In spite of all the problems and misunderstandings faced, Daniel strove to drive home his intuition: that European society and the Church were called to become much more concerned with the mission of Central Africa. He undertook a tireless round of missionary appeals throughout Europe, begging for spiritual and material aid for the African missions from royalty, bishops and nobles, as well as from the lay peoples. Around this time he also launched a missionary magazine, the first in Italy.

Comboni established a men's missionary institute in 1867 and one for women in 1872: the "Comboni Missionaries" (Latin: Missionarii Comboniani Cordis Jesu, whence their abbreviation MCCJ) and the "Comboni Missionary Sisters", or the "Verona Fathers and Sisters". Comboni was the first to bring women into missionary work in Central Africa.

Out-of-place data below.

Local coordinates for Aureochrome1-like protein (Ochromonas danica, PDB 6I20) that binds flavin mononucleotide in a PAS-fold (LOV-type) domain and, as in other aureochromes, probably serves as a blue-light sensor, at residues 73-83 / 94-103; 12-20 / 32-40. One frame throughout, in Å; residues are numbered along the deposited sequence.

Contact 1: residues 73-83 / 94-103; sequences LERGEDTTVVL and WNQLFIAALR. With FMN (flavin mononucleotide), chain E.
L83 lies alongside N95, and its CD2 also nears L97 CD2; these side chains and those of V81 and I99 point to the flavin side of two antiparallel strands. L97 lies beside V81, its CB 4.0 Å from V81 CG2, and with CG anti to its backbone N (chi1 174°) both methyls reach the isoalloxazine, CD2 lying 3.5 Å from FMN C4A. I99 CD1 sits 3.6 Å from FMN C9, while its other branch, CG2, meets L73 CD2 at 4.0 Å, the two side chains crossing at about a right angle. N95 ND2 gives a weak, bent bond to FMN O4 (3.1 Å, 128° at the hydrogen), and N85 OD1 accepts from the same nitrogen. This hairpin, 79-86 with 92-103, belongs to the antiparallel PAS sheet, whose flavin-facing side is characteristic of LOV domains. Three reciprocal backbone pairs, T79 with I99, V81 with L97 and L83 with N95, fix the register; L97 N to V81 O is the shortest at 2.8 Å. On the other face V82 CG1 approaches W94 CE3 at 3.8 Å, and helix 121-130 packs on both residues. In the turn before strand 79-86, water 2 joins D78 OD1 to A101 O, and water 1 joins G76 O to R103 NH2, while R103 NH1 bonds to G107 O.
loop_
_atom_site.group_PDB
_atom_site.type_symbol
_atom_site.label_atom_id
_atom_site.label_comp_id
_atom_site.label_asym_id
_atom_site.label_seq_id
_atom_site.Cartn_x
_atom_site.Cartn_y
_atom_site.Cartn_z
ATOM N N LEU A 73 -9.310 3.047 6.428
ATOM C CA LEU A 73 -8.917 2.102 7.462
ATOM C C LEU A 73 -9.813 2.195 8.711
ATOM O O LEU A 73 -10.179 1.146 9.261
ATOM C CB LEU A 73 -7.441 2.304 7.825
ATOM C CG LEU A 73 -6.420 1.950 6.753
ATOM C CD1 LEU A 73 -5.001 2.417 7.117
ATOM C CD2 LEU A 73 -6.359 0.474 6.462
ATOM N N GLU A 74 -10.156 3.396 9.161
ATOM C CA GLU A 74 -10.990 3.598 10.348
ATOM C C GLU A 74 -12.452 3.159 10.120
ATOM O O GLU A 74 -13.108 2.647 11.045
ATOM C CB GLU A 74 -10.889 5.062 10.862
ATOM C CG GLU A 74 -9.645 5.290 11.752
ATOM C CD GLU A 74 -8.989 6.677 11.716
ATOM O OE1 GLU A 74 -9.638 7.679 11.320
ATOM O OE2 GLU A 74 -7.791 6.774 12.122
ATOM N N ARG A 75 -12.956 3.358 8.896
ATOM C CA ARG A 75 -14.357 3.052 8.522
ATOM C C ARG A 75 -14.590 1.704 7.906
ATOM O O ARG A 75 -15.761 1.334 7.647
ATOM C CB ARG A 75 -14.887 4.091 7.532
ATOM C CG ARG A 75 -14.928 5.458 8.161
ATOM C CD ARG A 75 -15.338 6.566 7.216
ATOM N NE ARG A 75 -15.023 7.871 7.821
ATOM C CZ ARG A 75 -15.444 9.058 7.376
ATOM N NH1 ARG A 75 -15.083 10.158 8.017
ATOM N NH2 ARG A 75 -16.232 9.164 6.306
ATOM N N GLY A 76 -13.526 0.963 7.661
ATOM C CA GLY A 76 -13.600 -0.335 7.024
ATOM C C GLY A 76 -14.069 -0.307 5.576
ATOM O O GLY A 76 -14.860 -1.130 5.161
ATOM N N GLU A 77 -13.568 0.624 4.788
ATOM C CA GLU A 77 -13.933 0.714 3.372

Comboni took part in the First Vatican Council as the theologian of the Bishop of Verona, and was able to get 70 bishops to sign a petition for the evangelisation of Central Africa: Postulatum pro Nigris Africæ Centralis. The Postulatum was not discussed by the Council due to its premature end.

On 2 July 1877, Comboni was named Vicar Apostolic of Central Africa, and ordained bishop in August 1877: this was seen as a confirmation that his ideas and his activities, which were considered by some to be foolhardy, were recognised as a truly effective means for the proclamation of the Gospel.[2]

In 1877 and 1878 he and the missionaries in Africa were tormented in body and spirit by the tragedy of a drought, followed by mass starvation that was considered without precedent. The local population was halved, and the missionary personnel and their activities reduced almost to nothing.

Final African Mission[edit]